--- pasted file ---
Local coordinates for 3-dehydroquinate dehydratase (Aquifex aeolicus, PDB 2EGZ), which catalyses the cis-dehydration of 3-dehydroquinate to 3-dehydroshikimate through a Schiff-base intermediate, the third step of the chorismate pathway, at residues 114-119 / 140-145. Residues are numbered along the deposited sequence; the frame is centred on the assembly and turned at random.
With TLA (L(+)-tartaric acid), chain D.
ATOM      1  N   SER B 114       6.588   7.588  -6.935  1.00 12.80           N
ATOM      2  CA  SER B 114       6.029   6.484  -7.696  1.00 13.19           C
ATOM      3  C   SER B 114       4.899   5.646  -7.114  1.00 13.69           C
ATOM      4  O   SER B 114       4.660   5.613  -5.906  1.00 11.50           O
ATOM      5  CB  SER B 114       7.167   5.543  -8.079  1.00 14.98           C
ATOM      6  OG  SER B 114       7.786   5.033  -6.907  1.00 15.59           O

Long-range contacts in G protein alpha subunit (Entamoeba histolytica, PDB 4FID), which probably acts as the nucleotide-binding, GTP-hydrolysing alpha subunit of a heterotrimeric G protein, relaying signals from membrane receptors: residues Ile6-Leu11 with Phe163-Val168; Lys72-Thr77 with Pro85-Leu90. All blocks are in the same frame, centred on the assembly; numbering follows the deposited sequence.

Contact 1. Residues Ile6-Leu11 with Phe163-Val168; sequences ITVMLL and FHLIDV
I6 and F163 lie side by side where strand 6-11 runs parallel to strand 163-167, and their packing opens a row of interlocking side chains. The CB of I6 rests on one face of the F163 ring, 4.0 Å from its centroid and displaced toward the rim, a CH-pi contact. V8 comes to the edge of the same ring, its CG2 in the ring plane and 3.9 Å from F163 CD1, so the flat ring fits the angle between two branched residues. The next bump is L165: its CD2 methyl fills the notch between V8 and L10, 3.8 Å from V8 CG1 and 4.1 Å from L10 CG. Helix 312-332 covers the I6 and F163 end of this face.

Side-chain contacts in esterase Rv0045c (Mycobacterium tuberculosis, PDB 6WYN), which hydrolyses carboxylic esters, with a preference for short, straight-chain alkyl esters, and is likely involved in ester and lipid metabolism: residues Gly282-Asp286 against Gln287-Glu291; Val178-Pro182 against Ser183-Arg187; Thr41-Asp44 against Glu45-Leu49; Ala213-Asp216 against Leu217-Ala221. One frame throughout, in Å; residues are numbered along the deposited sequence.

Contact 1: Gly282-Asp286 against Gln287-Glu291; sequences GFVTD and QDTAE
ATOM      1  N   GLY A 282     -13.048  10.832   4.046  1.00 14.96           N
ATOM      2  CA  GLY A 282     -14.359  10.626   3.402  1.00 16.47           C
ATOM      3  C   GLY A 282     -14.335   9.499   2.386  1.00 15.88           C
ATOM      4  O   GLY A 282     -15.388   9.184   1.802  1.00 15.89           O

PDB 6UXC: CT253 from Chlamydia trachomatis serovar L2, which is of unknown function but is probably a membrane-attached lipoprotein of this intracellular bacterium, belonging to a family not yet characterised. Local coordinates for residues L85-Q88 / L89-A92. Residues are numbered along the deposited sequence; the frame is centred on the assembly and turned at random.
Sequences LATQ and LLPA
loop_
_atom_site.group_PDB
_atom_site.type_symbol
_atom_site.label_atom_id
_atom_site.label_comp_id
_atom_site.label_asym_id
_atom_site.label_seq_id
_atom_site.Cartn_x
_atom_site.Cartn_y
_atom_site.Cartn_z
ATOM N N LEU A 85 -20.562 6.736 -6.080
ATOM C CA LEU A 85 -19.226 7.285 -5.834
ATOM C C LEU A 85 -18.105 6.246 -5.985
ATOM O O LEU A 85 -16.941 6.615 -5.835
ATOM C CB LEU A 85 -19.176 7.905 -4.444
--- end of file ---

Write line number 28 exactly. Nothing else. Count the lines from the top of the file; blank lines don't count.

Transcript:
_atom_site.Cartn_y